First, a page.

6. Funnel (serves two purposes, 1. to get the paste peroxide into the squirt bottle and 2. to get the left over liquid peroxide back into the gallon jugs.)

Here is a picture of the peroxides that I use


I hope this helps those of you that want to save money an get the satisfaction of Doing It Yourself......Please PM if you have any questions.
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Old 10-28-2008, 02:07 PM   #2
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Works great!! I have done both sharks jaws, deer and pig skulls.
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Old 10-28-2008, 02:57 PM   #3
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You are the man...thanks Will!!!!!
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Old 10-28-2008, 02:58 PM   #4
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So just let the pig skull sit in 20% for a week or so and pull it out? No need to brush any of the 40% cream on it?
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Old 10-28-2008, 03:17 PM   #5
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Quote:
Originally Posted by Fightinaggies View Post
So just let the pig skull sit in 20% for a week or so and pull it out? No need to brush any of the 40% cream on it?
As long as the whole skull is submerged you won't need to brush or spray any of the 40% cream on it. If the skull is too big, just flip it and submerge what didn't get bleached the first time.........
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Old 10-28-2008, 05:18 PM   #6
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Awesome Will , a lot easier than the way I do mine , where did you get the bugs . How much for a pair ( male & female ) LOL

Chad
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Old 10-28-2008, 09:25 PM   #7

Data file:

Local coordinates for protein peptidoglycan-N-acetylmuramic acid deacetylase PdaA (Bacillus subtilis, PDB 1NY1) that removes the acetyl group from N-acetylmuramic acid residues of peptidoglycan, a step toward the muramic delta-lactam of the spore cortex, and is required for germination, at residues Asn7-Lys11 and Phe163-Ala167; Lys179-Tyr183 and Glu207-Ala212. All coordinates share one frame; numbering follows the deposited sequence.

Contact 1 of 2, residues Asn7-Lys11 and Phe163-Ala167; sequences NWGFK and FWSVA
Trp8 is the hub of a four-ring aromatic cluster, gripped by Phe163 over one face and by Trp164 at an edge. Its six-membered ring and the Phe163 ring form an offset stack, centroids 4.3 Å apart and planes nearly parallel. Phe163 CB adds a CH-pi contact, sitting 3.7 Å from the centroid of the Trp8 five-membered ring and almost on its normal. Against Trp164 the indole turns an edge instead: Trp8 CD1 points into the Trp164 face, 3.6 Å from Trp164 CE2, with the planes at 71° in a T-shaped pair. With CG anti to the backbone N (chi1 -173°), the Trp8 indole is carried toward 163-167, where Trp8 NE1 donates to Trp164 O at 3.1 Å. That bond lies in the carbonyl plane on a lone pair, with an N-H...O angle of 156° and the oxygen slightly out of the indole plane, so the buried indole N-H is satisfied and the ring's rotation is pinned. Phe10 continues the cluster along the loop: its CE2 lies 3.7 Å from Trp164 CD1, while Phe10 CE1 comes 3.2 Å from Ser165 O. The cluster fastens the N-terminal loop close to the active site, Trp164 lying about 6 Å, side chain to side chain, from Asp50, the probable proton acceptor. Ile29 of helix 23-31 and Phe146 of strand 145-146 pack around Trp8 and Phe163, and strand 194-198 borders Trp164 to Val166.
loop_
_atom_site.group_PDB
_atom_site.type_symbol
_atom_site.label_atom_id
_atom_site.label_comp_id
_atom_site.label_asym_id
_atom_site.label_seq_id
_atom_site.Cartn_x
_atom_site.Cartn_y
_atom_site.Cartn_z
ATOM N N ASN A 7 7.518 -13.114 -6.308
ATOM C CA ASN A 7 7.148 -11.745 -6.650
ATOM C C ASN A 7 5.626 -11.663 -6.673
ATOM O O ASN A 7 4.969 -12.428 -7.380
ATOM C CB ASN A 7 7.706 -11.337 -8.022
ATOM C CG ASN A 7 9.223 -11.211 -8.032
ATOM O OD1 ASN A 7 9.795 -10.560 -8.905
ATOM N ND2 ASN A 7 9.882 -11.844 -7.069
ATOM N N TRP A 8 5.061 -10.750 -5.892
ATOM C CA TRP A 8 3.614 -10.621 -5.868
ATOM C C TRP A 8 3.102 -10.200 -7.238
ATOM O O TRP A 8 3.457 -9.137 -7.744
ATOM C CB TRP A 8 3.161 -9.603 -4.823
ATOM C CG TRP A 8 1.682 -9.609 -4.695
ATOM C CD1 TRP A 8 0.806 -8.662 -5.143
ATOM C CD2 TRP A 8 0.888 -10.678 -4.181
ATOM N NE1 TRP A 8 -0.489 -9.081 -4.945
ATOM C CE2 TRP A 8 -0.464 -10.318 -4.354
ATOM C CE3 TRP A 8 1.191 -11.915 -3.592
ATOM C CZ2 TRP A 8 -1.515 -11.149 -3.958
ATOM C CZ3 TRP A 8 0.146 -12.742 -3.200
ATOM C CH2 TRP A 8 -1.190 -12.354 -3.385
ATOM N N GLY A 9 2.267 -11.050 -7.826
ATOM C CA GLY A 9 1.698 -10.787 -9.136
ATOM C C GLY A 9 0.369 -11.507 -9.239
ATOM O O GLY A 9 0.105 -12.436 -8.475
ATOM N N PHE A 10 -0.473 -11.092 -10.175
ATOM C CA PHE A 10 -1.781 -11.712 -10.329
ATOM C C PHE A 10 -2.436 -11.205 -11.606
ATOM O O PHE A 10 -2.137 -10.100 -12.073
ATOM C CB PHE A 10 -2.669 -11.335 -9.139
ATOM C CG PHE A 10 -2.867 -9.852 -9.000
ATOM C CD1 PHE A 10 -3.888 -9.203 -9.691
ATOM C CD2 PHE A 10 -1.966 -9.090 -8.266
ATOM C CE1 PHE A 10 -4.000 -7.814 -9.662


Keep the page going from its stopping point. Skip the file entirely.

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Just holler at me when you need a skull done............
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Old 10-28-2008, 09:54 PM   #8
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I also cheat a little and use white spray paint. You can't tell the differance. I then use clear coat.
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Old 10-28-2008, 09:56 PM   #9
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I can always tell when someone has painted a skull white. It almost looks fake close up....from a distance they do look good though.......
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Old 10-28-2008, 10:31 PM   #10
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[quote=bowhuntertex;998233]The three most popular are boiling, emancipation (letting it soak in water for several weeks, and the use of dermitide (flesh-eating)beetles




Emancipation?...Really???
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Old 10-28-2008, 10:51 PM   #11
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When degreasing, it helps to keep the water warm. I use fish tank heaters.

Also, the more you degrease the less effort it takes to whitene a skull.
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Old 10-28-2008, 10:52 PM   #12